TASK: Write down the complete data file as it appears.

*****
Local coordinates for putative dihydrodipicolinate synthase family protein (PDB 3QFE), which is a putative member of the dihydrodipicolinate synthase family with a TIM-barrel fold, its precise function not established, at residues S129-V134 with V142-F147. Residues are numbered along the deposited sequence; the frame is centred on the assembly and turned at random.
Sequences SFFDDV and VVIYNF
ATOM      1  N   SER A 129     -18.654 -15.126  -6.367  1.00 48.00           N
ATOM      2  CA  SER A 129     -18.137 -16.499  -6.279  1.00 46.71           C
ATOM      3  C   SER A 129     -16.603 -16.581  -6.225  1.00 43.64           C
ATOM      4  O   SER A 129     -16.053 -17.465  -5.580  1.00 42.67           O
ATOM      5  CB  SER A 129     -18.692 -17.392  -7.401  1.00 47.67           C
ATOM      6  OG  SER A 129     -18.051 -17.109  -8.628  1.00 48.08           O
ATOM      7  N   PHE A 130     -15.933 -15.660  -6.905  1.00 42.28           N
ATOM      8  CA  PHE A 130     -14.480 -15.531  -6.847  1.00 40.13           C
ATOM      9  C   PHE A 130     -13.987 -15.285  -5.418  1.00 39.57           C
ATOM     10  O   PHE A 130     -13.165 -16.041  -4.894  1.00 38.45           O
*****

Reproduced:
Local coordinates for putative dihydrodipicolinate synthase family protein (PDB 3QFE), which is a putative member of the dihydrodipicolinate synthase family with a TIM-barrel fold, its precise function not established, at residues S129-V134 with V142-F147. Residues are numbered along the deposited sequence; the frame is centred on the assembly and turned at random.
Sequences SFFDDV and VVIYNF
ATOM      1  N   SER A 129     -18.654 -15.126  -6.367  1.00 48.00           N
ATOM      2  CA  SER A 129     -18.137 -16.499  -6.279  1.00 46.71           C
ATOM      3  C   SER A 129     -16.603 -16.581  -6.225  1.00 43.64           C
ATOM      4  O   SER A 129     -16.053 -17.465  -5.580  1.00 42.67           O
ATOM      5  CB  SER A 129     -18.692 -17.392  -7.401  1.00 47.67           C
ATOM      6  OG  SER A 129     -18.051 -17.109  -8.628  1.00 48.08           O
ATOM      7  N   PHE A 130     -15.933 -15.660  -6.905  1.00 42.28           N
ATOM      8  CA  PHE A 130     -14.480 -15.531  -6.847  1.00 40.13           C
ATOM      9  C   PHE A 130     -13.987 -15.285  -5.418  1.00 39.57           C
ATOM     10  O   PHE A 130     -13.165 -16.041  -4.894  1.00 38.45           O